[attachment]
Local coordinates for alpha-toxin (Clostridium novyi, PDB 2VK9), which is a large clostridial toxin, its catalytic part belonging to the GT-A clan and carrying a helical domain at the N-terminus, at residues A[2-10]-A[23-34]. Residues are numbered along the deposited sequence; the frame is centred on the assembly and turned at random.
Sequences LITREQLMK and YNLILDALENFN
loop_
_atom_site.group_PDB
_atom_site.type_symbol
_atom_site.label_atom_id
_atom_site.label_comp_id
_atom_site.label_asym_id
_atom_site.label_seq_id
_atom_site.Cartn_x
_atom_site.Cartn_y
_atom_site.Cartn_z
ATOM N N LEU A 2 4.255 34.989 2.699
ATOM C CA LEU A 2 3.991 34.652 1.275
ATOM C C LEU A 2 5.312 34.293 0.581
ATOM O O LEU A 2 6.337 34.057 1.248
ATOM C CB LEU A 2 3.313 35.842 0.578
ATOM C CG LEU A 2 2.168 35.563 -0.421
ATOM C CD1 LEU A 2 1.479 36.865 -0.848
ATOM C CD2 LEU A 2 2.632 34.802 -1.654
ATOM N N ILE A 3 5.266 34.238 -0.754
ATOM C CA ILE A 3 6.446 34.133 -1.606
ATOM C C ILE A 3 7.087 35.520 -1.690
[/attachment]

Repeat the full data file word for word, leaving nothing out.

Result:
Local coordinates for alpha-toxin (Clostridium novyi, PDB 2VK9), which is a large clostridial toxin, its catalytic part belonging to the GT-A clan and carrying a helical domain at the N-terminus, at residues A[2-10]-A[23-34]. Residues are numbered along the deposited sequence; the frame is centred on the assembly and turned at random.
Sequences LITREQLMK and YNLILDALENFN
loop_
_atom_site.group_PDB
_atom_site.type_symbol
_atom_site.label_atom_id
_atom_site.label_comp_id
_atom_site.label_asym_id
_atom_site.label_seq_id
_atom_site.Cartn_x
_atom_site.Cartn_y
_atom_site.Cartn_z
ATOM N N LEU A 2 4.255 34.989 2.699
ATOM C CA LEU A 2 3.991 34.652 1.275
ATOM C C LEU A 2 5.312 34.293 0.581
ATOM O O LEU A 2 6.337 34.057 1.248
ATOM C CB LEU A 2 3.313 35.842 0.578
ATOM C CG LEU A 2 2.168 35.563 -0.421
ATOM C CD1 LEU A 2 1.479 36.865 -0.848
ATOM C CD2 LEU A 2 2.632 34.802 -1.654
ATOM N N ILE A 3 5.266 34.238 -0.754
ATOM C CA ILE A 3 6.446 34.133 -1.606
ATOM C C ILE A 3 7.087 35.520 -1.690